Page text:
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Take Out Insurance: Check Your Cost-Reducing Solutions with Outsourcing

Feb 25, 2008
What can't be cured must be insured. --Oliver Herford

When a vehicle strikes another vehicle, an object, or a person, the consequences can be grave. Part of the price paid for mobility is the cost of such accidents.

The human toll is often much greater than the economic one. Although one can never hope to compensate for the human costs, insurance can certainly help soften the economic blows.

In most places, laws require you to purchase insurance for operating your vehicle. That's a prudent way to ensure that individuals and families have some buffer against the harm from vehicle accidents.

Otherwise, people would be at greater risk of suffering personal or property damage with no compensation to cushion the blow. But you may still be hit by an uninsured driver. To help alleviate that problem, many vehicle owners purchase insurance against that uninsured-driver risk.

Receive benefits from your insurance policy after you've had a serious collision with an uninsured driver, and your economic health has a chance to recover. The funds you receive can be a vast multiple of all the vehicle insurance payments you'll make in a lifetime. Now, that's a big cost saving!

What are the low-risk alternatives to purchasing insurance? Well, you can walk. You can also ride with others. In some areas buses and subways are helpful choices.

Companies often have another opportunity. They can self-insure by keeping a pot of funds available to pay for accidents. If a company is large enough, self-insurance may be a good choice.

If the company's drivers are cautious and the vehicles well maintained, it may be that safer driving will add up to fewer accident expenses than the average experience. Employ a simple way to administer the accident payments to those who are harmed, and you've saved some administrative overhead that insurance companies add to their rates. If there's a profit on such insurance, you keep that profit for the company as well.

Obviously this option has some drawbacks for those who operate small companies. One accident costing millions can wipe out the company. The small company may also find it more costly to administer its own insurance than what a well-run insurer would charge.

A small company also may not know how its driving compares to others; there simply isn't enough information. Even the worst drivers don't get into accidents every day. Or a good driver may suddenly take to drinking and become a hazard to everyone.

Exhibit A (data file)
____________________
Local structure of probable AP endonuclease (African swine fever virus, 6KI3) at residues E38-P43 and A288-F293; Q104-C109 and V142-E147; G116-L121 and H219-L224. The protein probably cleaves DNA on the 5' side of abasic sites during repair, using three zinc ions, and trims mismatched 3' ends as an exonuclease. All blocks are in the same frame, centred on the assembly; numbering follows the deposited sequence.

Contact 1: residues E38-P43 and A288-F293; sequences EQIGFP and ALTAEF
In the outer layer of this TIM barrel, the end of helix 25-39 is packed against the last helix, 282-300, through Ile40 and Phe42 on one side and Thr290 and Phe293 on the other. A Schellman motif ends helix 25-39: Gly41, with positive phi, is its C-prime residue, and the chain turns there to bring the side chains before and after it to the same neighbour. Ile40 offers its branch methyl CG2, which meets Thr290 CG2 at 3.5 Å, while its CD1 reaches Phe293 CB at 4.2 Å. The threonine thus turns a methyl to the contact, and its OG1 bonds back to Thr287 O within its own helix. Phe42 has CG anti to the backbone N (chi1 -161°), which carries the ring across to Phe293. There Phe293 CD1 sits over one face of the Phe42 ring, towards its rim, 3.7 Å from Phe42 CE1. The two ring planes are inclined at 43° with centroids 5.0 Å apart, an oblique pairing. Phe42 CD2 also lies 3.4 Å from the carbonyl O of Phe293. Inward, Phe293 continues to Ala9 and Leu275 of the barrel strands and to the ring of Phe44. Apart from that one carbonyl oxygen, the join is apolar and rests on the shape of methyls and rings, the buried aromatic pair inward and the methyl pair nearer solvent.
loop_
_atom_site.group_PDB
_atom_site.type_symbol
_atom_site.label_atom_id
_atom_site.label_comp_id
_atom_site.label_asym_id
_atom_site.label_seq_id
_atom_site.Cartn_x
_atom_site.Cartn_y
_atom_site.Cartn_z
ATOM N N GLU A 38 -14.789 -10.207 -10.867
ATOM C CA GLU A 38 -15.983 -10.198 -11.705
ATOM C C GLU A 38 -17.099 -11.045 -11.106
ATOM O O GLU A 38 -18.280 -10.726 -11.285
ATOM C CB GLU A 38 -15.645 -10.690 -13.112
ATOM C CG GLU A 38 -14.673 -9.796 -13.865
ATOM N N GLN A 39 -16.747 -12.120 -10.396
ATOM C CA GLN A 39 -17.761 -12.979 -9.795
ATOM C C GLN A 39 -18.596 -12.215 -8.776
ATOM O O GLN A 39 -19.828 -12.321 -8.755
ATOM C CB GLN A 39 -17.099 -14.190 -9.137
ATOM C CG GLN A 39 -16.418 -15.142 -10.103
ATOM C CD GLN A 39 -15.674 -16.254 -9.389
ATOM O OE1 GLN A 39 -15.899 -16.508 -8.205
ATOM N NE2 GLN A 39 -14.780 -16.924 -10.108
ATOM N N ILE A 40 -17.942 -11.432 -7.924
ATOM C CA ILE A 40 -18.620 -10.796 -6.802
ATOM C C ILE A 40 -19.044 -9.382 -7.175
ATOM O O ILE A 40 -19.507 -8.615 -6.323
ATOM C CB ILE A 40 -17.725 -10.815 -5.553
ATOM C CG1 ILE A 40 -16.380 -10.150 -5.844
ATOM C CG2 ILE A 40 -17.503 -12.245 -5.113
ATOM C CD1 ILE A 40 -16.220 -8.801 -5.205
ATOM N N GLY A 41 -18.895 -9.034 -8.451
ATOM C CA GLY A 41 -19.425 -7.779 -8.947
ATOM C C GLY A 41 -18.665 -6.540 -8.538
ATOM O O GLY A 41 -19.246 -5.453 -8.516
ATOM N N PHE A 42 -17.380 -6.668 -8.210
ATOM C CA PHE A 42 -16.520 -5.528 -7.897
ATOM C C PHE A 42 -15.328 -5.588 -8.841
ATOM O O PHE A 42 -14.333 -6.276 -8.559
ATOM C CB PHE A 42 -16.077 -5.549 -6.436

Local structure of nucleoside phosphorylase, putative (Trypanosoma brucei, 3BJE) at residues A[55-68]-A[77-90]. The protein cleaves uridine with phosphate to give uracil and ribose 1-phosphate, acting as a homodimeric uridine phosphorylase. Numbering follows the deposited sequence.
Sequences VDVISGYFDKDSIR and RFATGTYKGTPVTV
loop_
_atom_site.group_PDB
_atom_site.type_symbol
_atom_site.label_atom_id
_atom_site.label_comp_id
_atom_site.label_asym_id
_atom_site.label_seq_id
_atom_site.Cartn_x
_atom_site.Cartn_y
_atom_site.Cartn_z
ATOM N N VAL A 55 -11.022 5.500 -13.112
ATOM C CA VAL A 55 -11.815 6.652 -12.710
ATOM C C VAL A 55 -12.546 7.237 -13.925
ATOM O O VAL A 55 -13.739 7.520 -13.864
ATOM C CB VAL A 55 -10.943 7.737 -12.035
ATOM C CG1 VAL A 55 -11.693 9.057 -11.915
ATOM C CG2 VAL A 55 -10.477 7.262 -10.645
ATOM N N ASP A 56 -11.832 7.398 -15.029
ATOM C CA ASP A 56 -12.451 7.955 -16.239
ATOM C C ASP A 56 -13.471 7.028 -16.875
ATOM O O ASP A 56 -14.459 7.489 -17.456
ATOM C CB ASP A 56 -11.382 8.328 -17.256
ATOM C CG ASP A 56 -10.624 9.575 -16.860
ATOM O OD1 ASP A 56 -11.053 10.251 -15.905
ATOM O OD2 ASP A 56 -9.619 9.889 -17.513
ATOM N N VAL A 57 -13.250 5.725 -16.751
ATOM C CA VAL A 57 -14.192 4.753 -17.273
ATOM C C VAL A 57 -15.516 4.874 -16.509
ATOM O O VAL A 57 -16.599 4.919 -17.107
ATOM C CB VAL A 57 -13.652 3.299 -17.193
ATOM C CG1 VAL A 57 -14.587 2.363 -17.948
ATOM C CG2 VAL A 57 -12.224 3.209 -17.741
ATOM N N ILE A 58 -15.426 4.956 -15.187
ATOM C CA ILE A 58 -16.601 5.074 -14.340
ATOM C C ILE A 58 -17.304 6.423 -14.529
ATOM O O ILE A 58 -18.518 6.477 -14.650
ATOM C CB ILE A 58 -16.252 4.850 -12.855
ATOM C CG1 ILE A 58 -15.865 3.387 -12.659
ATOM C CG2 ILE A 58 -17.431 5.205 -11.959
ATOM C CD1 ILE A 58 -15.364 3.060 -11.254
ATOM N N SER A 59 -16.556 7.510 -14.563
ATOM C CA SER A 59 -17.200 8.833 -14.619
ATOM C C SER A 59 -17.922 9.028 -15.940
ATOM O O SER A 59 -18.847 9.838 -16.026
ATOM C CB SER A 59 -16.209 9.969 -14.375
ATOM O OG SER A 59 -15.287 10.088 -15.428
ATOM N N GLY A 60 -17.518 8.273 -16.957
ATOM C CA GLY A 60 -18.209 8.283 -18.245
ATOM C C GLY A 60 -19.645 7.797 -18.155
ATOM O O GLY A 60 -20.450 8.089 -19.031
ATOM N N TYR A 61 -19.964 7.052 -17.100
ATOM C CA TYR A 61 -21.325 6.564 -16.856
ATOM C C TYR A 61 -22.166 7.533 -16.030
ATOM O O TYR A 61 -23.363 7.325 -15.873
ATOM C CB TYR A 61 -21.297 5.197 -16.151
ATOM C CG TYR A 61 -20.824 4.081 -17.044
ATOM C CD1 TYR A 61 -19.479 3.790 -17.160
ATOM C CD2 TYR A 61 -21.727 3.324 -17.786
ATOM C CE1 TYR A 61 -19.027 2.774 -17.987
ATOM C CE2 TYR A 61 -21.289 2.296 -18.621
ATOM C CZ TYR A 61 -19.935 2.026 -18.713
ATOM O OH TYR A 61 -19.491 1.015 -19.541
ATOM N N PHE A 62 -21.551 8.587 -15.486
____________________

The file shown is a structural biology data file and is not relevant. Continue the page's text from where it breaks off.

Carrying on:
But most importantly, people in small companies are usually doing many different jobs. Burden them with one more time-consuming activity, and something important that has to be done goes undone.

This analysis of how insurance works also applies to when an organization should outsource an internal activity. It's good to start thinking about what could go wrong.

If you haven't done much designing of new offerings, hiring another organization to help you test out the safety of your design may eliminate many potential accidents. Isn't that a form of insurance?

It's also helpful to think about how large the cost of something going wrong could be. Then consider how much it would cost to outsource and how often such expensive accidents could occur.

Insurance companies also use this thought process to consider if they have too much exposure to potentially expensive risks. If insurers sell too many home owners' policies in areas subject to hurricanes, they will resell some of that risk to another kind of insurance company called a reinsurer. Even reinsurers sometimes find that they need to buy policies from other reinsurers to keep their balance of risk at an affordable level should claims soar due to a natural catastrophe.

Notice that this is a kind of contingent thinking based on "what-if?" examinations. A normal business analysis tends to focus on what is likely to go right and then optimizes the various choices for pursuing the opportunity to create the largest result.

Many people draw these conclusions from spreadsheet analyses derived from simple financial models. In this article, I'm suggesting that the opposite kind of thinking also be pursued.

I'm recommending that you also look at what could go wrong that would take away most of the benefit from pursuing a given opportunity. Then explore ways that outsourcing could increase your chances of success and reduce the risk of large negative events.
About the Author
Donald Mitchell is an author of seven books including Adventures of an Optimist, The 2,000 Percent Squared Solution, The 2,000 Percent Solution, The 2,000 Percent Solution Workbook, The Irresistible Growth Enterprise, and The Ultimate Competitive Advantage. Read about creating breakthroughs through 2,000 percent solutions and receive tips by e-mail by registering for free at

http://www.2000percentsolution.com .
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